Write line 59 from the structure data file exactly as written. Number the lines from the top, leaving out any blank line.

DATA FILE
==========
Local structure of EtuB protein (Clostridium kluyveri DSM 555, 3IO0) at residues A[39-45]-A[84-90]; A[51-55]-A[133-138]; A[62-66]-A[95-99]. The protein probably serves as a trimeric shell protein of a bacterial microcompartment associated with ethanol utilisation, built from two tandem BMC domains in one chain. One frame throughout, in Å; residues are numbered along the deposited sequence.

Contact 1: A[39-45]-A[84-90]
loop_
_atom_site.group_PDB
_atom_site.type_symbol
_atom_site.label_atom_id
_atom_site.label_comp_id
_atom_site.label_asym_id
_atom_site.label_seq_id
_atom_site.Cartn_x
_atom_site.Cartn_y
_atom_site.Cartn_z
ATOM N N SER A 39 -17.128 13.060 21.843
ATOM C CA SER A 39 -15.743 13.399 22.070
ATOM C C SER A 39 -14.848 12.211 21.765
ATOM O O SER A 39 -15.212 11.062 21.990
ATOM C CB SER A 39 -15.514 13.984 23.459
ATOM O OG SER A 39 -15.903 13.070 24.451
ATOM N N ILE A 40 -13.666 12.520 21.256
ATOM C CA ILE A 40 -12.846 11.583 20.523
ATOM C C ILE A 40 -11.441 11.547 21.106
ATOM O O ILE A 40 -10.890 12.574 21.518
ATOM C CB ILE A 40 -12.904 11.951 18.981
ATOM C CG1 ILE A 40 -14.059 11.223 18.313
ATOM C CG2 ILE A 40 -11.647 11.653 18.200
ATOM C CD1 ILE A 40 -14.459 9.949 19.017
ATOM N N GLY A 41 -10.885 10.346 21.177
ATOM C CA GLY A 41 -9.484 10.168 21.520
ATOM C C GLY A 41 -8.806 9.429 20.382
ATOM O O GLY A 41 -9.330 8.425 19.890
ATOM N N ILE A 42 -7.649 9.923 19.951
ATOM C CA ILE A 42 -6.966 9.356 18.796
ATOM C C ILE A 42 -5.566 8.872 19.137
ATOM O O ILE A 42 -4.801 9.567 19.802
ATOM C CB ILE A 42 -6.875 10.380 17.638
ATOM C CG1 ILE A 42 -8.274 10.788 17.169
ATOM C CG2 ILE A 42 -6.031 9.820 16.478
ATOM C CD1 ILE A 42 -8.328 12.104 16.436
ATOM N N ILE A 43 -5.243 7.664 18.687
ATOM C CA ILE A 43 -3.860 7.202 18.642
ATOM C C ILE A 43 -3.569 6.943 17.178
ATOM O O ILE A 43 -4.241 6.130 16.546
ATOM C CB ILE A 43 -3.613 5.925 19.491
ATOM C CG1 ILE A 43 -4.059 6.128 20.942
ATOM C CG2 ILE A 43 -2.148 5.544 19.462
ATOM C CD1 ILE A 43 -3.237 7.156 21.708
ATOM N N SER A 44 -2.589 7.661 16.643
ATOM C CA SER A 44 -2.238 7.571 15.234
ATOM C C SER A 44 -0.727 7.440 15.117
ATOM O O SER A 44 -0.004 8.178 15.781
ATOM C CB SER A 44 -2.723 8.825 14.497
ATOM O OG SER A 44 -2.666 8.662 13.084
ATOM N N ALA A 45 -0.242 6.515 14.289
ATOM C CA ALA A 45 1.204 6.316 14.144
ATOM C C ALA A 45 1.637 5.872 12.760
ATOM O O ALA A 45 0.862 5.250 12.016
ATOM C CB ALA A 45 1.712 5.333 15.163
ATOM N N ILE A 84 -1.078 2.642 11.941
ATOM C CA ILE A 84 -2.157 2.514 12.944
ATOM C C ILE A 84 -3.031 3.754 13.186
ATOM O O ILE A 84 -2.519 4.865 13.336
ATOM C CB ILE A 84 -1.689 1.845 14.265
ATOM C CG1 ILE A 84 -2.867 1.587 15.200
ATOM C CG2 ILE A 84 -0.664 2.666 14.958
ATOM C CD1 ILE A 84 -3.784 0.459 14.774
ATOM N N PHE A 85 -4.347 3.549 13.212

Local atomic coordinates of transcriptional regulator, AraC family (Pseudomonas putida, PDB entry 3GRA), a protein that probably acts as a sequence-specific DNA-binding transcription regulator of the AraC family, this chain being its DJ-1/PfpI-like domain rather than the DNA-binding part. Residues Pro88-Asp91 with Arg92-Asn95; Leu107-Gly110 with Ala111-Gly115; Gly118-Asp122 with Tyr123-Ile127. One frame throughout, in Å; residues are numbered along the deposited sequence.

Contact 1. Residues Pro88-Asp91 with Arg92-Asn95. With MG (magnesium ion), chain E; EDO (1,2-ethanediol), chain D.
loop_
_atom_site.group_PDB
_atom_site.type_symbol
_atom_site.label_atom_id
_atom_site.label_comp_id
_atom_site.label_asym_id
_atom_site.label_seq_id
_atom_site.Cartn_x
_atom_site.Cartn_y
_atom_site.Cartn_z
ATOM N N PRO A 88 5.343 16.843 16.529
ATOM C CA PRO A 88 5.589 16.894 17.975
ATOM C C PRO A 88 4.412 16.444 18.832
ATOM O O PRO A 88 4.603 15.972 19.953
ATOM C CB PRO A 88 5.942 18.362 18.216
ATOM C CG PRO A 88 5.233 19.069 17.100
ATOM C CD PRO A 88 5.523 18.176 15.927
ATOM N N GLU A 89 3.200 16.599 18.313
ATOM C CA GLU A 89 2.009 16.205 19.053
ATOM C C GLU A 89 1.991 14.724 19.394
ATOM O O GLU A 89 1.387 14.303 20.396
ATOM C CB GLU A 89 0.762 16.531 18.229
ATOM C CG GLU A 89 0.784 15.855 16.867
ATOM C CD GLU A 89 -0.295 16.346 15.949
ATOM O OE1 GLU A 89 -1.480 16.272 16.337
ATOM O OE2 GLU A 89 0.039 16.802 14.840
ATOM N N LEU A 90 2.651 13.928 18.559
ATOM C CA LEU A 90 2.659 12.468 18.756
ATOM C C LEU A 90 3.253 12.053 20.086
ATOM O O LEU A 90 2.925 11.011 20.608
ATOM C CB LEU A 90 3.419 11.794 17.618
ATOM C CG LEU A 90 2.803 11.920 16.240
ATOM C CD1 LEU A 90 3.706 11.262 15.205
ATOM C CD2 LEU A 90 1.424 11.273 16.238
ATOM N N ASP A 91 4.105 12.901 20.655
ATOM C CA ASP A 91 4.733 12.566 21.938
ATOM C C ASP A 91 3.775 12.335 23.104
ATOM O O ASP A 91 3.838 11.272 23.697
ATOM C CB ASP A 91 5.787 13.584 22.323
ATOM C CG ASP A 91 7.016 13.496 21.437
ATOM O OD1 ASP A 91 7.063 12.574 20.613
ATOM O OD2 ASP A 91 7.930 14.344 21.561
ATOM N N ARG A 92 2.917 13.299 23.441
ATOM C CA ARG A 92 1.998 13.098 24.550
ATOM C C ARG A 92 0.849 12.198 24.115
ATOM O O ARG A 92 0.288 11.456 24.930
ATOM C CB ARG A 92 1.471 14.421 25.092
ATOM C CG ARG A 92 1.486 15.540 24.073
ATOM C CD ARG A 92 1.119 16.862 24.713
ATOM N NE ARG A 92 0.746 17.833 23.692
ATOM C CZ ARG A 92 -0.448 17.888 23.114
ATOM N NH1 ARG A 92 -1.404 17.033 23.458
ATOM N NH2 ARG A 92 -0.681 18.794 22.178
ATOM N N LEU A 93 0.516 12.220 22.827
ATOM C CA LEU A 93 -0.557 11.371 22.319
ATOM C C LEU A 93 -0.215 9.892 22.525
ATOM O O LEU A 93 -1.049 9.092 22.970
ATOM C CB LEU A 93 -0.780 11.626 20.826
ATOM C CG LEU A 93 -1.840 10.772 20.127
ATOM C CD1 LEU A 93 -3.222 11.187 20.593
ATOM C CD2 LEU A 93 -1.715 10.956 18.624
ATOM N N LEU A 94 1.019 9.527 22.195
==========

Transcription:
ATOM C CA ILE A 84 -2.157 2.514 12.944